Why Does A BASIC Score Matter For Your Trucking Business?

The Federal Motor Carrier Safety Administration uses Compliance Safety and Accountability scores to assess the safety of trucking companies and target the most at-risk companies for additional interventions. CSA scores are composed of seven BASICs (Behavior Analysis and Safety Improvement Category) which attempt to use data available to the FMCSA to pinpoint trucking companies with inadequate safety procedures. While most BASIC information is available to the public, the FMCSA does not make the crash indicator BASIC available to the public. However, the information is available to the trucking company itself and enforcement personnel.

Meeting ERISA Bond Requirements And Protecting Your Business

Retirement plans are an excellent way for employers to attract and retain key employees by offering non-salary compensation. Most employers in the modern era offer some form of 401(k) or other retirement offering to their employees. These plans, though, come with many risks and regulations that employers need to pay attention to, or they could wind up costing themselves big money. 

Insurance Can Do That: Protecting Your Business Against DDoS Attacks On Cloud Servers

When people think of cyber losses and cyber insurance, they tend to think of privacy breaches. The exposure of personally identifying information and concomitant risk of identity theft, which is followed by notification costs and regulatory fines is a recognized threat. More and more, though, the interruption of day to day business is the highest cost of a breach. These losses can lead to lost sales, lost productivity, reputational damage, and missed deadlines leading to breach of contract.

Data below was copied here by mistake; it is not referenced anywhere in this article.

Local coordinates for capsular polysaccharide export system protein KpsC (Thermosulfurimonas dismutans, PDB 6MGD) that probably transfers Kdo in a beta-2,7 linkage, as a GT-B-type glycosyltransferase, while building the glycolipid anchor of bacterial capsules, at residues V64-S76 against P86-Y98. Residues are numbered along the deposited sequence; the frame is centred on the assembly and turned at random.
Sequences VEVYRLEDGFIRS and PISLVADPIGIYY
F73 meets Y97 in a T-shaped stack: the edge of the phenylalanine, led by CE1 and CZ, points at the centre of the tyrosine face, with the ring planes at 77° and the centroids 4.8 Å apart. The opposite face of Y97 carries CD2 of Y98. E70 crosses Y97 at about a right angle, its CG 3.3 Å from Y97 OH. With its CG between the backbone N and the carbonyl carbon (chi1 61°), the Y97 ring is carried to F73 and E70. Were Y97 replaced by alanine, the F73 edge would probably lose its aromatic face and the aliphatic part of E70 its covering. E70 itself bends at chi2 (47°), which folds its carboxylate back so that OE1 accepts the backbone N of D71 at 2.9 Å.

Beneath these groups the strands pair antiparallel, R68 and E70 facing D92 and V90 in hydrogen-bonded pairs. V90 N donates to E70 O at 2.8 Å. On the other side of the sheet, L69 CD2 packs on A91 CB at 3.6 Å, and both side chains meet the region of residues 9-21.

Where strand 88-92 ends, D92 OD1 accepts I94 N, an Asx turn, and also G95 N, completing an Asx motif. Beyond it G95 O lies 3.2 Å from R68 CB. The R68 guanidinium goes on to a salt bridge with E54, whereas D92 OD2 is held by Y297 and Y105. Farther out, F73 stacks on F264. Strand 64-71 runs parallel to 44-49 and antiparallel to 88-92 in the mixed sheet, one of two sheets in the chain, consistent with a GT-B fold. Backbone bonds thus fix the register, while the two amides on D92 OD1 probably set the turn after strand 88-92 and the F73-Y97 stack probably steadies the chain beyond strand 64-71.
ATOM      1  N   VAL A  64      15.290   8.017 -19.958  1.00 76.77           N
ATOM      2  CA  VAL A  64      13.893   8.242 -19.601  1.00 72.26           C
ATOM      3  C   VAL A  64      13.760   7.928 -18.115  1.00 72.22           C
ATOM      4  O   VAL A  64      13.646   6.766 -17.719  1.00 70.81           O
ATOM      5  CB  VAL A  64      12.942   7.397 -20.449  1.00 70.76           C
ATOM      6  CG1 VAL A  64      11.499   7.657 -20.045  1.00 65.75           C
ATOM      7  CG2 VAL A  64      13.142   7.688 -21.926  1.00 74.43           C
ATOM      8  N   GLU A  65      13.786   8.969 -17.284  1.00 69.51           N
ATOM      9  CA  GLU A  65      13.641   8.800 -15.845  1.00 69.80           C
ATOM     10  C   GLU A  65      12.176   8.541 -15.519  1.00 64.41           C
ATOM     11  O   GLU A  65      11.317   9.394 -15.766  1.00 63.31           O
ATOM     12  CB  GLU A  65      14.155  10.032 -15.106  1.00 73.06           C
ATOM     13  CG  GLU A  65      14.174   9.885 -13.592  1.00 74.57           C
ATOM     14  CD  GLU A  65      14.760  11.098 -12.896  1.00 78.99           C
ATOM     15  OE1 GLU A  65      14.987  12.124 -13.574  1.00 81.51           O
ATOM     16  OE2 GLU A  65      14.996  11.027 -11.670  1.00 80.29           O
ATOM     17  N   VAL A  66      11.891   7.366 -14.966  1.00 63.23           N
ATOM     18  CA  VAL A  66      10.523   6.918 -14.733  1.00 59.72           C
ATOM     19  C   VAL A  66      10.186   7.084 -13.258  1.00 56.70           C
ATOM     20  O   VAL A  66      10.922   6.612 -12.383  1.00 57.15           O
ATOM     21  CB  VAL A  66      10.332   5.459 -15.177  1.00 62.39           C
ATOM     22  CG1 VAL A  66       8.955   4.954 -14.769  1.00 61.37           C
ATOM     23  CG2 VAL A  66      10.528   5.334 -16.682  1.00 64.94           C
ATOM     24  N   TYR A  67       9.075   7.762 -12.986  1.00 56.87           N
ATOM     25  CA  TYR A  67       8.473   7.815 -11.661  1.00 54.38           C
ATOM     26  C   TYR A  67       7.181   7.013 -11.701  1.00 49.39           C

New Rules And Regulations: Joint Employer Relationships

On April 1, 2019, the Department of Labor proposed a new regulation, and it wasn’t an April Fool’s joke. The new regulation would seek to update the Department’s sixty year old test for determining joint employer relationships under the Fair Labor Standards Act. It is worth noting that this is different from the long running dispute over the joint employer test decided by the National Labor Relations Board as a part of its 2013 ­Browning-Ferris decision. This new rule would apply to allegations that employers had failed to pay their workers legally obligated wages under the Fair Labor Standards Act.  Joint employers would be jointly and severely liable for any ordered back pay.  

Cyber Security: Breaches Caused by Employee Errors

When businesses think of ways that poor cyber security can lose them money, they often think of hackers breaching their systems.  It’s easy to picture this as a pitched battle between the cyber criminals storming the castle walls, and the defenders seeking to repel them.  Unfortunately, some cyber incidents and privacy breaches occur not through the concerted efforts of the bad guys; instead they happen due to simple mistakes and negligence by a company’s own employees.